Damn Bendix 10 ABS!

done twice! Now, the brake pedal is going to the floor(new calipers, pads, rotors a month ago). Do you think that Chrysler is going to honor the recall "lifetime" replacement? This car is beautiful, gets 22-25mgp around town with the 3.8, leather, etc. I would hate to see this car go the scrap yard because no one can fix the brake problem endemic to 90-93 Chryslers with ABS. Wish it were a lower line without the ABS and just the regular power brakes.
Reply to
sctvguy1
I have read about owners of this model converting to a conventional braking system by using parts from a donor non-ABS car.
It might be worth considering if you wish to keep it.
KM
Reply to
Kirk Matheson
I saw that article on Allpar, and it is super complicated! I don't have the money to have it done by a regular shop(if they would even do it because of the liability issues concerning brakes). I cannot do that kind of job myself, but it looks like that someone could run with the ball and do this conversion for owners like myself.
Reply to
sctvguy1

Are you sure you haven't blown a line somewhere? When the Bendix 10 puump/motor went bad in my 1992, the pedal feel was still quite hard, and you had to "stand on it" to get any brake action at all since the pump wasn't supplying any pressure. Can you hear the growl of the pump running?
Reply to
Steve Newman
Yes, the pump is running to raise the pressure. My mechanic checked everything, replace the flex hoses, etc. Thinking of checking the rear brakes, pads, springs, cylinders, etc. Is there anything else that might be doing this? He recommended a complete brake line flush. The "brake" and "ABS' lights do not come on on the dash, so this has me stumped.
Reply to
sctvguy1

Sorry I can't be of more help but the Bendix 10 monstrosity is way beyond my capability. Sounds like you need a Chrysler mechanic who is intimately experienced with it if anyone is left who is.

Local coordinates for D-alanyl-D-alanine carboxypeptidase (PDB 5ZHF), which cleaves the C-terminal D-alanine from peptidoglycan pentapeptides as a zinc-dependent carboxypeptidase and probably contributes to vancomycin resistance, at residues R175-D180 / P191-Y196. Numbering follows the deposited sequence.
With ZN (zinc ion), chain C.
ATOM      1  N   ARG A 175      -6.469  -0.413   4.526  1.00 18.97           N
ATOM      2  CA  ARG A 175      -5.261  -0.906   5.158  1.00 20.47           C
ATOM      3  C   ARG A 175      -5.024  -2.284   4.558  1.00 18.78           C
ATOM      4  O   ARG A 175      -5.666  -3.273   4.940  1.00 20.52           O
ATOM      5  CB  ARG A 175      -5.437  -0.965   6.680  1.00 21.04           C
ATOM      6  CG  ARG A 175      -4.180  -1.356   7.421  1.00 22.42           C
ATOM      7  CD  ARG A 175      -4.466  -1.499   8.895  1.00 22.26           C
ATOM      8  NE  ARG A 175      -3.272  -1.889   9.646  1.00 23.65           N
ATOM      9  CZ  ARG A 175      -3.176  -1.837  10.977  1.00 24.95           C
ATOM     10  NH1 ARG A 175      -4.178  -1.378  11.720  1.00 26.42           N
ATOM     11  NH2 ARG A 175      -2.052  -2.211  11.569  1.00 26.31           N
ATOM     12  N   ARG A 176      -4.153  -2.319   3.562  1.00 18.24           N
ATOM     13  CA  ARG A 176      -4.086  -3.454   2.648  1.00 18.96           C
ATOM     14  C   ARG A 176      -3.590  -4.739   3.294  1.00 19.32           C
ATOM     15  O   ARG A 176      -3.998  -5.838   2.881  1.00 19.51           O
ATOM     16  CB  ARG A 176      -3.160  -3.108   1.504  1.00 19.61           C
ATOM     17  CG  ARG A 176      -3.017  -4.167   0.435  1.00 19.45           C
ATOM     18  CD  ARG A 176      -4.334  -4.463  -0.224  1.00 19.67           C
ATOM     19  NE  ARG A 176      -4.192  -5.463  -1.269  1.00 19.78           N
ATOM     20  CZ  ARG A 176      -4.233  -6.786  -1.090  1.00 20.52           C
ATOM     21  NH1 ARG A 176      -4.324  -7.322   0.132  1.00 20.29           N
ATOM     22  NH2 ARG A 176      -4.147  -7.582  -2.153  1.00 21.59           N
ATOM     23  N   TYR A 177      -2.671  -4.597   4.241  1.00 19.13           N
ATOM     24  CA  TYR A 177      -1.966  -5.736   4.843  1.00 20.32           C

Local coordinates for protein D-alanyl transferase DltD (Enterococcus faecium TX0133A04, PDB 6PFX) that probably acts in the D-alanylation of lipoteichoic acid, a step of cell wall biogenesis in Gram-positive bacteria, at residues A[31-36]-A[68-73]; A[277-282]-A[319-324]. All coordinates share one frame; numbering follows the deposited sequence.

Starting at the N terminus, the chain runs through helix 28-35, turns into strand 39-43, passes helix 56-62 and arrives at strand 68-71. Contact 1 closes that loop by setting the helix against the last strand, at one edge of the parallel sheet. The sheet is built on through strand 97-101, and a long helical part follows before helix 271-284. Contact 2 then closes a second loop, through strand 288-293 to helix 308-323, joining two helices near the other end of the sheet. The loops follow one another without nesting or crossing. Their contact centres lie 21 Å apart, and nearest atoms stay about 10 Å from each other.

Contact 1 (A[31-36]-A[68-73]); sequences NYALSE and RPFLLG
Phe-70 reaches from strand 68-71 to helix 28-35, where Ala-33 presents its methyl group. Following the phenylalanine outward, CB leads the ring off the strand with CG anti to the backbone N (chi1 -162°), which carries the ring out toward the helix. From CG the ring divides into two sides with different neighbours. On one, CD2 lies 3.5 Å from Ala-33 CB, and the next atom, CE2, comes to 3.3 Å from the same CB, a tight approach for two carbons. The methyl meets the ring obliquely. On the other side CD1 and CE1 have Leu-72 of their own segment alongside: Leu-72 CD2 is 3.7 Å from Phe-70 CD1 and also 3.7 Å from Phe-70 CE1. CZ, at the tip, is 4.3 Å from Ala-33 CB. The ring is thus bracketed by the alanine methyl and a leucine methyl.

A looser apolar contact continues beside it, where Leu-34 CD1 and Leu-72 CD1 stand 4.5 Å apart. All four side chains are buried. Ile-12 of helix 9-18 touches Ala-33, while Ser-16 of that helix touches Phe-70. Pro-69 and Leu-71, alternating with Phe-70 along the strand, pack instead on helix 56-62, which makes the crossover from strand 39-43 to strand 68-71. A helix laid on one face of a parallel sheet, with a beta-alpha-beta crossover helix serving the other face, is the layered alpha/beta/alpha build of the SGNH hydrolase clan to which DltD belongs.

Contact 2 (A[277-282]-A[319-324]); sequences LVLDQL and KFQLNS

Reply to
Steve Newman
Do you have a solid brake pedal when the engine is turned off, but it becomes soft and goes to the floor when the engine is running?
A friend had a problem like that when he was rebuilding his '70 Cutlass. I think the problem was in the brake booster or the rod connecting the brake booster to the master brake cylinder actuator piston.
Reply to
MoPar Man
Exactly. The pedal is "hard" normal when the engine if off, but becomes so low when the engine is on. The trouble is, MoPar Man, the master cylinder and the ABS are all ONE HUGE UNIT! I have heard that without the recall, the whole thing is like $1600! I thought about that the fluid was leaking back from the master cyliner piston rod into the unit, but it is all one, and therefore, it would have to be replaced as one. What a POS system! The only reason I got this gem was to have a "drive to the doctor car with A/C". My only other car, besides my wife's 2010 Avenger is a 1941 Windsor, wool seats and no A/C. It is a bitch to even drive it down US1 and back for a short outing without taking a shower in your clothes(Hobe Sound, South Florida)
Reply to
sctvguy1
something i am curious about......try pulling the vacuum hose off the brake booster with the engine off and stick a long wire tie or wire or something to use as a make shift "dipstick" down inside the vacuum brake booster. see if you have any brake fluid leaking into the booster in other words.
not saying that's your issue just something worth looking into.
Reply to
rob
The "booster" is a sealed, nitrogen canister with about 1600 psi. There is no conventional "round" booster. If I had one of those, I would be happy, easy to fix and/or replace. There is an article on the Imperial Club website that shows where someone changed over to regular power brakes, but it is WAY too complicated, and he warns that this should not be done by anything other than an expert mechanic. So, that leaves me SOL!
Reply to
sctvguy1

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